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The future of marijuana according to MedMen, the largest nation-wide legal pot retailer, is radical normalization of weed and its associated uses — whether for medicinal or recreational purposes. And the future is now.
"We wanted the experience of going to buy a premium cannabis edible or bath bomb to be as familiar as any other product with highly trained approachable staff to help guide you through your purchase," Andrew Modlin, co-founder and president of MedMen, said.
In the 10 years since MedMen was first conceptualized, they've executed that goal to a T. The result is 19 shops in three states (California, Nevada and New York) that have licensed pharmacists on hand to guide customers based on their specific needs and detect possible drug interactions with one's existing medications. Products vary across locations due to state-level regulation — for instance, actual flower is prohibited from being sold in New York — but MedMen's commitment to providing an educational retail experience via highly-knowledgeable staff remains steadfast.
"[Customers] leave the store with a feeling of 'this isn't intimidating to me,' that 'marijuana can be accessible for me — even if I'm not able to buy it today in this store, I'm now educated way more than I was before I walked in,'" Adam Bierman, co-founder and CEO said. "[We're] your guide into the future of legal cannabis, regardless of how many SKUs are on the shelf. We're not needing people to use cannabis in order to experience what the future of cannabis looks and feels like."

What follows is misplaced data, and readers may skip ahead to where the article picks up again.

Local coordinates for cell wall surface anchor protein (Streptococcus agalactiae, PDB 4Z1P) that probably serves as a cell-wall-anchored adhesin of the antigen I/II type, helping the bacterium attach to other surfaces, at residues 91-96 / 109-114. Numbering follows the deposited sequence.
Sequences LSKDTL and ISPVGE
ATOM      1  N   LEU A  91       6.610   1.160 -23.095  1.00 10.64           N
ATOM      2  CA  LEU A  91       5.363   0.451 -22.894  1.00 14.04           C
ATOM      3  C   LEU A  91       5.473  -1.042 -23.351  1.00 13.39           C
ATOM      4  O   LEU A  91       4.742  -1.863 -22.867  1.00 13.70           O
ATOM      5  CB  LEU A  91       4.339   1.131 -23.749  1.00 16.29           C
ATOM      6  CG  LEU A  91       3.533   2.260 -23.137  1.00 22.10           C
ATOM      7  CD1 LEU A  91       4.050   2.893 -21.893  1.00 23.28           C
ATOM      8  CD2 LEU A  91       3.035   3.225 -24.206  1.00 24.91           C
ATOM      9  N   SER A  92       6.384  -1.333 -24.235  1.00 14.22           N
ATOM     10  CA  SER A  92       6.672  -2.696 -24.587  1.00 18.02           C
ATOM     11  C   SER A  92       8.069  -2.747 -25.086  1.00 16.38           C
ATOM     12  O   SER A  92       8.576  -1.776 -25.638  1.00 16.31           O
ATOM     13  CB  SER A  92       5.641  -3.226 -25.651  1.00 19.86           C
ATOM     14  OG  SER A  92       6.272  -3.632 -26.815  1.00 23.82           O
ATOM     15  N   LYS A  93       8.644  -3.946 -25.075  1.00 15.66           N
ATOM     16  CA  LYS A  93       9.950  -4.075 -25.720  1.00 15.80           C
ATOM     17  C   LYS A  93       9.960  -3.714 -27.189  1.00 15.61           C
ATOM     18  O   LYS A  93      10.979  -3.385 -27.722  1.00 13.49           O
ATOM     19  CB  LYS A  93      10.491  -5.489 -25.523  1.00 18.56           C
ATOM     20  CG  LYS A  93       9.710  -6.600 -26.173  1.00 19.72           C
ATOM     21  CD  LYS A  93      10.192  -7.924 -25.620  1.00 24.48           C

So just what does the future of cannabis look and feel like? According to MedMen, whose brick-and-mortars exhibit a sleek, minimalist aesthetic, it's an upscale environment that more closely resembles an Apple store than the musty head shops of yore. With an open floorplan, no-frills wooden tables on which products are displayed, iPads on which customers can learn more about offerings and Genius Bar-looking counters where you can get one-on-one time with pharmacists at the ready, MedMen is not your mother's connect. And, better yet, you needn't fret that uttering a marijuana-specific word (i.e. referring to a "bong" instead of a "water pipe") will get you booted from the store; in MedMen's high-end pot shops, such a moratorium doesn't exist.
On Andrew Modlin (Right): Jacket by Gucci, Shirt by MedMen, Pants by Nike
With laxer laws and, consequently, increasing opportunities for research, the destigmatization of pot is reaching peak acceptance in the United States, despite the current attorney general's vitriol toward the plant. While multi-state marijuana ventures might present particular challenges in accordance with varying laws, anticipating such obstacles was all part of their master plan. (Bierman likens the logistics to casinos and gaming, another "privileged license, highly restricted, highly regulated industry.")